Earlier this week, MSNBC’s Joy-Ann Reid made some blatantly Islamophobic remarks when she compared white supremacists to Muslims who get radicalized in war-torn Muslim-majority countries.
“When leaders, let’s say in the Muslim world, talk a lot of violent talk and encourage their supporters to be willing to commit violence including on their own bodies in order to win against whoever they decide is the enemy, we in the U.S. media describe that as they are ‘radicalizing’ these people, particularly when they’re radicalizing young people,” she said. “That’s how we talk about the way Muslims act. When you see what Donald Trump is doing, is that any different from what we describe as radicalizing people?”
Unfortunately, Reid’s comments aren’t new to the Muslim community. They perpetuate a dangerous Islamophobic myth that oversimplifies how terrorism came to be in our communities, and quite frankly, exonerates the role of the United States and other Western countries in those crises.
The radicalization of Muslims in war-torn countries has absolutely nothing to do with how the white supremacists’ motivation to kill. Comparing the nuanced situations in the Middle East, North Africa, and other Muslim-majority countries is an insult to how white supremacy, invasion, and colonialism led to this radicalization.
But before I get ahead of myself, although what’s happening in Kenosha, Wisconsin (and all around the country), isn’t new to Donald Trump’s America, it doesn’t help to have a racist president who’s an apologist for their cause. Whether it’s defending white supremacist terrorists or saying that there are good people “on both sides,” Trump exacerbates violence in this country.
First thing first: White people have never endured systemic injustice in America. They have always had the power, institutionally and socially, to implement modern forms of slavery and genocide on Black people and communities of color to continue the white supremacist legacy in which the United States was built on. And they continue to get away with it through mass incarnation, police brutality, and more.
Comparing the nuanced situations in the Middle East, North Africa, and other Muslim-majority countries is an insult to how white supremacy, invasion, and colonialism led to this radicalization.
Secondly, unlike white supremacists, who have their ever-changing white supremacist cult leaders and presidents like Trump to give them the green light, Muslims don’t subscribe to any cult, president, prime minister, king, queen to tell them how to follow their religion. (Before you object: No, the terrorist groups you hear about don’t count, because no terrorist group could ever be Muslim since what they do is forbidden by Islam.)
White supremacists are motivated by one thing: Their hatred for other people who don’t look like them, think like them or live like them. Whether they’re targeting Black people, indigenous people, or religious minorities, their hatred is their motivator.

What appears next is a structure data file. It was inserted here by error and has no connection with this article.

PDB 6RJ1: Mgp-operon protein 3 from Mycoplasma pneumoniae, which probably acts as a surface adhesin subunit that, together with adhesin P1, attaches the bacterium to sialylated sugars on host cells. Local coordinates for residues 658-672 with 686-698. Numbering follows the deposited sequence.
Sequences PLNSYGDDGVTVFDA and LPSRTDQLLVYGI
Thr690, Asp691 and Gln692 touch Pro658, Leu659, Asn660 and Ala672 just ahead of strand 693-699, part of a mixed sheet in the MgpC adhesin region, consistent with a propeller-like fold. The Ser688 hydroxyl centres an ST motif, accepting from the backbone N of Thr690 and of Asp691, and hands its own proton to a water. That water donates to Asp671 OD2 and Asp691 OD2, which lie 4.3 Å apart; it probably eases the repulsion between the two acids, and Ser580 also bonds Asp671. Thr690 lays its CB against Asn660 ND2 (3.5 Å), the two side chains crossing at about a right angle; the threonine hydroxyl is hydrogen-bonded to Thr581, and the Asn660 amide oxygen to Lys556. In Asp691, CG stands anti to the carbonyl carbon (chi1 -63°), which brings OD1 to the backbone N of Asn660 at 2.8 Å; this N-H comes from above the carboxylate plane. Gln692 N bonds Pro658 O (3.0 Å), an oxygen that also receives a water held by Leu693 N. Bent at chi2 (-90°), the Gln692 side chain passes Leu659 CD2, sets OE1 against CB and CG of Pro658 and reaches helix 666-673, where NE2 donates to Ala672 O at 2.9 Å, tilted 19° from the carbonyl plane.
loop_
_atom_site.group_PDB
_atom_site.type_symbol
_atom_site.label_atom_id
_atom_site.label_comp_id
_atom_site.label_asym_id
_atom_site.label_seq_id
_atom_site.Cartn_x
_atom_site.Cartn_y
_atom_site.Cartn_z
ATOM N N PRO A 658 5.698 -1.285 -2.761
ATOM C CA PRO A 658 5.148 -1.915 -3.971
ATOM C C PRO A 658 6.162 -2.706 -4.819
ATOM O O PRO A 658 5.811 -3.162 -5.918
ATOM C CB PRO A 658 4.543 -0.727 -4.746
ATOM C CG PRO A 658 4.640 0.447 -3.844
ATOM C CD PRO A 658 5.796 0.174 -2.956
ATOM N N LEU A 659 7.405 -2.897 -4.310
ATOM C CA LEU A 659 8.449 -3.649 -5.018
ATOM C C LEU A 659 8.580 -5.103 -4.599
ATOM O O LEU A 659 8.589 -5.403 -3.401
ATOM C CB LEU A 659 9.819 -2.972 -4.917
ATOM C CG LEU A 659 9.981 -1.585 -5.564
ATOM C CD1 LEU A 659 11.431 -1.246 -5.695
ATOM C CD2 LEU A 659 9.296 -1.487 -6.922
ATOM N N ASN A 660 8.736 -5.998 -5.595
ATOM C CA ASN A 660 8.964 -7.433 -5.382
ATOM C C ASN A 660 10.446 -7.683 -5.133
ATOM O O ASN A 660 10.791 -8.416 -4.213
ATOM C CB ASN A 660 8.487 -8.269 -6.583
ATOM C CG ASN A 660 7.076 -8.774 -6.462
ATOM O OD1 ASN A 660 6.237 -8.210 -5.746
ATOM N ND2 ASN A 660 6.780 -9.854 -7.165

White supremacists in the United States have access to education, health care services, and a life without threat of violence from outside countries. They still choose ignorance and power despite having the resources not to follow their ancestors’ footsteps.
Terrorism in Muslim-majority countries is impacted by and often born from the violence that comes from illegal invasions, colonization, drone strikes, and economic terrorism such as sanctions that oppress other countries’ economic ability to excel without being under the control of Western powers, i.e., the United States’ sanctions on Iran.
Muslims in war-torn countries don’t have the luxury of accessibility, and most importantly: choice. Terrorism in Muslim-majority countries is impacted by and often born from the violence that comes from illegal invasions, colonization, drone strikes, and economic terrorism such as sanctions that oppress other countries’ economic ability to excel without being under the control of Western powers, i.e., the United States’ sanctions on Iran.
Their schools get bombed; their hospitals get bombed; their homes get demolished; they’re forced to walk within their own country seeing troops from another country strapped with weapons oppress them and claim it’s “liberation”; their families get killed and/or separated; they’re forced to seek refuge, oftentimes in countries that displaced them with war only to get rejected by those countries, and the list goes on.
With so-called “Islamic terrorism,” the small percentage of “Muslims” who turn away from their religion of peace to a life of terrorism are plagued by these issues.
Let’s be clear: There will never be an excuse for terrorism of any form. However, we cannot oversimplify its roots or compare the factors that lead up to them to white supremacists in the U.S. That would be playing right into the hands of white supremacists who want to be exonerated for all the war crimes they committed in these countries.
And therein lies the issue with Reid’s comments. It absolves white supremacy of its role in these situations, and implies that Muslims, like white supremacists, are inherently susceptible to violence.
So, yes, what we’re seeing in the U.S. is entirely different than what you assume you’re seeing happening in Muslim-majority countries.
I hope Reid apologizes for her comments. Ignorance isn’t an attack on her character. We’re all ignorant about something, but we need to take responsibility, apologize, and do better moving forward once we get called out on it.